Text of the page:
Conducted July, 2019.
So talk to me about growing up in Huntington Beach as a skateboarder. I feel like the beginning of all this is probably the easiest place to start.
Well, my brother, James, and I got plastic department store skateboards in 1977. We tooled around on those for a bit. But at that age, whenever you get a plastic skateboard, you don’t really consider yourself as much a “skateboarder” as you do a kid with a cool new toy to roll around on. Because we were also into BMX racing and riding dirtbikes, too. A pretty typical Southern California upbringing in the 70’s.
I ended getting another store-bought skateboard a little later on, a Variflex. It had the skidplate, the noseguard… the whole deal. That was when I was around 14. I started skating on that a little more and became much more serious about it over the next year or so.
All of my friends in Huntington Beach were also getting real into skateboarding, too. I met Ed Templeton around this time, who became quite a big influence on me, personally. Ed and I basically hung out together every day. Eating shitty food with too much sugar, playing Nintendo, and learning tricks. And there was Steve Robert, too, who was also great. Just a lot of HB kids.
But that’s when I feel like I actually became a skateboarder. There was a kid in my high school… I was a freshman around this time, but this kid knew Mike Madrid and used to sell me warped Madrid decks for 5 bucks. Those warped Madrid decks, man... That’s when I was hooked.
It’s funny to look back on, because there is only about 4-year period here where I went from becoming serious about skateboarding in high school to actually turning pro.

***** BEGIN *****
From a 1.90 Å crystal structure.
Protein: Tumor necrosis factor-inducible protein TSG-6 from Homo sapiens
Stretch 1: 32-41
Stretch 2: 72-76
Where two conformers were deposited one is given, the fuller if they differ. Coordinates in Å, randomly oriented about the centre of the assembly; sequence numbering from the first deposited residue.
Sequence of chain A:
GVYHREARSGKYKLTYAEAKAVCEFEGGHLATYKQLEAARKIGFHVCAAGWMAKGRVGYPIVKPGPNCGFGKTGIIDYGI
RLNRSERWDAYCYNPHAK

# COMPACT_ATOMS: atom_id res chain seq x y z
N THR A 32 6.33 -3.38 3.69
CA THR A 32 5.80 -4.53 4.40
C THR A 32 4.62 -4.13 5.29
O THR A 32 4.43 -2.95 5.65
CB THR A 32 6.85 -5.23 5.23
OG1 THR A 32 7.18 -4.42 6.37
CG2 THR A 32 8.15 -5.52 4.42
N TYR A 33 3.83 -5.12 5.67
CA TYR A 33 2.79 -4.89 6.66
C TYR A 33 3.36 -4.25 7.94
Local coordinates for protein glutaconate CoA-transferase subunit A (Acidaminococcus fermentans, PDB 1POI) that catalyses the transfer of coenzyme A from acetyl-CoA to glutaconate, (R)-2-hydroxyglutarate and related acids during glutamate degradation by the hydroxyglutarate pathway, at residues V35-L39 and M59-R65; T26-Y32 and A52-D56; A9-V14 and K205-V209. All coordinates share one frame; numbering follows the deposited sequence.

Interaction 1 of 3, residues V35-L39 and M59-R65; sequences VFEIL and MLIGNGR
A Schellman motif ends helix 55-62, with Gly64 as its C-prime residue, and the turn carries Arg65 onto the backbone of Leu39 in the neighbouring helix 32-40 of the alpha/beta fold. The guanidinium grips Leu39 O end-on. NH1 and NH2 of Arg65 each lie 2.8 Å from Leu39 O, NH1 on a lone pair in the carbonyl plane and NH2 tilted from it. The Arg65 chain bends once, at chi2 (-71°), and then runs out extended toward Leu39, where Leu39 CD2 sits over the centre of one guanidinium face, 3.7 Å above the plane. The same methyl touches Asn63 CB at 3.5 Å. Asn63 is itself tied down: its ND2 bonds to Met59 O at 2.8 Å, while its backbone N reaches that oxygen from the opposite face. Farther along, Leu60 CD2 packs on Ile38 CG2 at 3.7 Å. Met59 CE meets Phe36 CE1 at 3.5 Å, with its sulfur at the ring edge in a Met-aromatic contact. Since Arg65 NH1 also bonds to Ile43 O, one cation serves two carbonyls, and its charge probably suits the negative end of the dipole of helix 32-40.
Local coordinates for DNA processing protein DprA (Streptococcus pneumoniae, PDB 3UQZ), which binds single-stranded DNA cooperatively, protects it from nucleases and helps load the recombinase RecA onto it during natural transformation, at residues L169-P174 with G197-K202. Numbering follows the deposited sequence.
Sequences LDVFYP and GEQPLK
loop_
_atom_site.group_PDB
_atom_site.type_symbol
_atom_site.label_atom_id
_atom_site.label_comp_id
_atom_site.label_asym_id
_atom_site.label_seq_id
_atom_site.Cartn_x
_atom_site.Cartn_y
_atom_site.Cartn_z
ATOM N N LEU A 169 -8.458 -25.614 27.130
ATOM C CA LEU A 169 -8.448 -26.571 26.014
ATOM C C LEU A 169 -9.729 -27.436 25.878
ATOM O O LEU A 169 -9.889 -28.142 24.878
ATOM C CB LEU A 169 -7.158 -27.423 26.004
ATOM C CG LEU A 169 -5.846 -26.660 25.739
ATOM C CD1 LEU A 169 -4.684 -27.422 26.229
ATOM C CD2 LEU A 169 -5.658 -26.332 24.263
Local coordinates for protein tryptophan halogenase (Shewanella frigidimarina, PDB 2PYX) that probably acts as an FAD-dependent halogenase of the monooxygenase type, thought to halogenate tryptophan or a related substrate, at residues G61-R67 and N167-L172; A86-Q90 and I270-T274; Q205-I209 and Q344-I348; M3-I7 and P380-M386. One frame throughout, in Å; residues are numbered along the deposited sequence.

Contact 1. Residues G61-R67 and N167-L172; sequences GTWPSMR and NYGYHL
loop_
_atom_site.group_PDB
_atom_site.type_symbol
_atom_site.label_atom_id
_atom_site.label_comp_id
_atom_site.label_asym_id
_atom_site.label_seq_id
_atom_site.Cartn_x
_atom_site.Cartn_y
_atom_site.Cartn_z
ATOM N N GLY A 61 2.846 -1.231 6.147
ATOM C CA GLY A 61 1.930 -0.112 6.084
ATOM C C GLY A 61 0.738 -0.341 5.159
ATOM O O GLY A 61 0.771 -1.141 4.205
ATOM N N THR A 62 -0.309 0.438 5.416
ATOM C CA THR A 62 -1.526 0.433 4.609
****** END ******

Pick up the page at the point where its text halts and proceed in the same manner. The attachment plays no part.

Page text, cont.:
You can’t really do that these days, skateboarding is much more difficult. It was a much simpler time back then, Eric. (laughs)
It was around 1986 when my friends and I discovered Mark Gonzales and everything that he was doing. He was the key to the door, at that particular moment.
Obviously, there’s Mark’s creative approach to everything, but how far along was “street skating” at this point?
Well, we knew of Natas and Gonz. You could obviously see so much potential with what they were doing, because it was so different. And we knew what Rodney Mullen was doing, but that didn’t feel like the same thing somehow. We were focused on ollieing. Grinds and kickflips. Jump ramps were still popular, too.
Because at this age, we are all in on skateboarding. That’s all we did. Pouring over skate magazines and studying videos. But in watching those old vert contests, you see something like Mark’s Oceanside contest footage… where he has the sticker in his hair? It was a thousand years ahead of its time, which was obvious to us. And that was the direction we wanted to head in. Exploring this new space.
Of course, we had seen... Read the full article on chromeballincident.